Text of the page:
True Grit

To me, the word “COWBOY” calls to mind a long and noble tradition of hard work and honesty. But every time I turn on the news, I hear it thrown around as a pejorative, hijacked by pundits and politicians to refer to arrogant, reckless types who go it alone and break all the rules. If any of these folks had ever spent a day with my father on the McElroy Ranch—or with the thousands of working cowboys in Texas—they might have a different idea.
Kenny Callaway, 26, rode his first steer at an amateur rodeo when he was 4 years old. He lives and works at the Finley Ranch, outside Baird.
Photograph by Peter Yang

There was a time when the word “cowboy” evoked respect, even envy. In ranching circles it was an honorable label that had to be earned. One proved himself worthy of it through character, deed, and skill. Many a wannabe ranch hand—like me—never acquired it. Yet regrettably, in recent times “cowboy” has come to denote rashness, a shoot-from-the-hip readiness to use force without regard to consequences—in short, a total reversal of the word’s original and true meaning.

Though instances of this negative usage have been around for some time, they have increased dramatically over the past seven years, especially in a political context. While this is not the fault of George W. Bush, it has coincided with his time as president. Whether you like the man or not, you cannot deny that his image has taken a beating lately. I am here neither to condone nor to protest that beating. What concerns me is the collateral damage to the word “cowboy.”

From the beginning of his first term, Bush was referred to as a cowboy, but before September 11, the word was used primarily because he came from Texas, wore boots, vacationed on a ranch, and according to some critics, affected a certain swagger. After September 11, the invasions of Afghanistan and Iraq, and Bush’s comment that he wanted Osama bin Laden “dead or alive,” calling the president a cowboy took on other shades of meaning. Soon, critics of his foreign policy began to speak of “cowboy diplomacy,” a phrase first used in 1983 by Betty Friedan to describe Ronald Reagan’s invasion of Grenada. By the time this year’s presidential campaign rolled around, Hillary Clinton was regularly lambasting Bush for being a “cowboy.” The word had officially become a political epithet.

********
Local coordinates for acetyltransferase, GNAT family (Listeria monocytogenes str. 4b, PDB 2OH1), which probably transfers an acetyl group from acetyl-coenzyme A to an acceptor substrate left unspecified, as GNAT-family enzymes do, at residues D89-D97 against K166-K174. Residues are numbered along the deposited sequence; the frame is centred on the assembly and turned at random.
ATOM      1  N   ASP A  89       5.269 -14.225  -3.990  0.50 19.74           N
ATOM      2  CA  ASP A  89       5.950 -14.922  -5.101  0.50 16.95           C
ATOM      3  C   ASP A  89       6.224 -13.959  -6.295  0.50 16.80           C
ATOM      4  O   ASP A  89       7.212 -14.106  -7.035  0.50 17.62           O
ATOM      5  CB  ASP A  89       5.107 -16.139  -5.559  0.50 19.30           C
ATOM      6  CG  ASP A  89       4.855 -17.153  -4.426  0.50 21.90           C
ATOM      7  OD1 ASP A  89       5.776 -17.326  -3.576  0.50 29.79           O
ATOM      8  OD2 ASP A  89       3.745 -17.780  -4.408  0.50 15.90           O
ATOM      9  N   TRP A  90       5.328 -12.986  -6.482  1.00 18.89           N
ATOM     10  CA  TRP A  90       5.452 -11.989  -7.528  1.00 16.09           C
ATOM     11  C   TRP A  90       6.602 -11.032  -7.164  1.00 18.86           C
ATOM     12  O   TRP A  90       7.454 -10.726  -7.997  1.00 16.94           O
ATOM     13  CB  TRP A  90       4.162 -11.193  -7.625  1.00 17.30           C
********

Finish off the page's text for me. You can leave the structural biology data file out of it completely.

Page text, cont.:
Will this usage fade when Bush leaves office? It’s unlikely. During this campaign season, it has routinely been employed as effective shorthand, suggesting that it may be here to stay. The use of the word in a derogatory sense goes beyond Bush. Late last year, Nebraska senator Chuck Hagel used it against Clinton herself. Criticizing her for rejecting calls for direct talks with Iran over its nuclear program, Hagel said she and others were talking “like cowboys, with the lowest common denominator being ‘I can be tougher than you, I’ll go to war before you.’” Similarly, when asked in May about Clinton’s aggressive stance toward Iran, Barack Obama remarked that “we’re shifting from the sort of cowboy diplomacy … that we’ve seen out of George Bush.”

Cowboy” no longer refers to a specific person or line of work but a style or way of doing things. It is now as much an adjective as it is a noun, as in this usage by Time correspondent Charles Krauthammer: “America is heartily disdained by its coddled and controlled European cousins for its cowboy capitalism.” Krauthammer was making the argument that a freewheeling economy is what has made our country strong, but the usage still would have seemed odd to a working ranch hand.

The real cowboy has somehow been lost in all the reckless rhetoric that uses his name in vain. It may


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